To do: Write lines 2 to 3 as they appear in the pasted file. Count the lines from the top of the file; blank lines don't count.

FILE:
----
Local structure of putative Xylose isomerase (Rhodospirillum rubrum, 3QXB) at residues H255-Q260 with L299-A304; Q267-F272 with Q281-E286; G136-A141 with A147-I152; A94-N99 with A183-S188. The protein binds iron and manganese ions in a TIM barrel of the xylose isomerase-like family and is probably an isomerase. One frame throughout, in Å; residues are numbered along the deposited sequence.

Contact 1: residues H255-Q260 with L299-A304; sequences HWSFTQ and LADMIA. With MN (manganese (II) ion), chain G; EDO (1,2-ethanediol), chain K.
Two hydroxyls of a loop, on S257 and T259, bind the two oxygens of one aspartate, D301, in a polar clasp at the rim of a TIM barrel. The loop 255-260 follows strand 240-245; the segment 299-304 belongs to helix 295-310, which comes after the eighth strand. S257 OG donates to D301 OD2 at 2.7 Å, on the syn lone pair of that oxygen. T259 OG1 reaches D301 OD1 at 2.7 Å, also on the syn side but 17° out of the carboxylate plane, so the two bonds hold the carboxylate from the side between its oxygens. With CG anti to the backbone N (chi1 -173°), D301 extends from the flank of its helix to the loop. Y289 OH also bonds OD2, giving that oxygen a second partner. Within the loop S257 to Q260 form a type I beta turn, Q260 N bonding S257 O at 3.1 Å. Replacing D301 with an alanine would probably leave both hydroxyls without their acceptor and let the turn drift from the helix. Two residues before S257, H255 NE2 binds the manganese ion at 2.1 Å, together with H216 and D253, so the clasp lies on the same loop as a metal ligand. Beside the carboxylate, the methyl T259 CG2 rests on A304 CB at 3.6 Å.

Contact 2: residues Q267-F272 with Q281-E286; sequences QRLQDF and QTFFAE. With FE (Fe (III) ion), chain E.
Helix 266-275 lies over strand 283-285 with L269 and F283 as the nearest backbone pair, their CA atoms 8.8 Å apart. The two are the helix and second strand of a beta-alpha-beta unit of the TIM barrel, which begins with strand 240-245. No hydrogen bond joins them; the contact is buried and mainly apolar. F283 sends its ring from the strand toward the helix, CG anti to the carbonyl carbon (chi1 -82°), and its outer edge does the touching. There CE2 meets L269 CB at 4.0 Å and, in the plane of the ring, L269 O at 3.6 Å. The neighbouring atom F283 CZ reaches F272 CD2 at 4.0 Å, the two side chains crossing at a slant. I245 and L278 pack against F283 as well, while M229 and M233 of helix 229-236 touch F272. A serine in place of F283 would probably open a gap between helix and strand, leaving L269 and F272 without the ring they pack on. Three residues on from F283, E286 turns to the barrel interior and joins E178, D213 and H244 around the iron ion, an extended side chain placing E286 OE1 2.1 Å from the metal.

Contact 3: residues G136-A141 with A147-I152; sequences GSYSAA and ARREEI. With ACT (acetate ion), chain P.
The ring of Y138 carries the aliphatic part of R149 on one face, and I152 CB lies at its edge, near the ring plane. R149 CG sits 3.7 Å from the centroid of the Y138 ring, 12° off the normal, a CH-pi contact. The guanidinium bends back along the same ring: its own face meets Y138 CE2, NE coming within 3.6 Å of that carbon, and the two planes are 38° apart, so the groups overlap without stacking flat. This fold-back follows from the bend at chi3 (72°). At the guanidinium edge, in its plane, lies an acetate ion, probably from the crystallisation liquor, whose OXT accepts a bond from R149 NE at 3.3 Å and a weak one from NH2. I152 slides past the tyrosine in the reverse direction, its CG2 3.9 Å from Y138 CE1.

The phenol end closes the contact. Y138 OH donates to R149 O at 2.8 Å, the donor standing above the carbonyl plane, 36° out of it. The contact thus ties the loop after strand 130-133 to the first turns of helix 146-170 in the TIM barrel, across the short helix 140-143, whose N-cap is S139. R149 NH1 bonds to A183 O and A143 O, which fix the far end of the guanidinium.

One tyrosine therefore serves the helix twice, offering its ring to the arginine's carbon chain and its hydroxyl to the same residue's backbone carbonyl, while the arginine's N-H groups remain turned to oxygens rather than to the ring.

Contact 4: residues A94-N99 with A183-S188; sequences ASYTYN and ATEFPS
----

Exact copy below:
Contact 1: residues H255-Q260 with L299-A304; sequences HWSFTQ and LADMIA. With MN (manganese (II) ion), chain G; EDO (1,2-ethanediol), chain K.
Two hydroxyls of a loop, on S257 and T259, bind the two oxygens of one aspartate, D301, in a polar clasp at the rim of a TIM barrel. The loop 255-260 follows strand 240-245; the segment 299-304 belongs to helix 295-310, which comes after the eighth strand. S257 OG donates to D301 OD2 at 2.7 Å, on the syn lone pair of that oxygen. T259 OG1 reaches D301 OD1 at 2.7 Å, also on the syn side but 17° out of the carboxylate plane, so the two bonds hold the carboxylate from the side between its oxygens. With CG anti to the backbone N (chi1 -173°), D301 extends from the flank of its helix to the loop. Y289 OH also bonds OD2, giving that oxygen a second partner. Within the loop S257 to Q260 form a type I beta turn, Q260 N bonding S257 O at 3.1 Å. Replacing D301 with an alanine would probably leave both hydroxyls without their acceptor and let the turn drift from the helix. Two residues before S257, H255 NE2 binds the manganese ion at 2.1 Å, together with H216 and D253, so the clasp lies on the same loop as a metal ligand. Beside the carboxylate, the methyl T259 CG2 rests on A304 CB at 3.6 Å.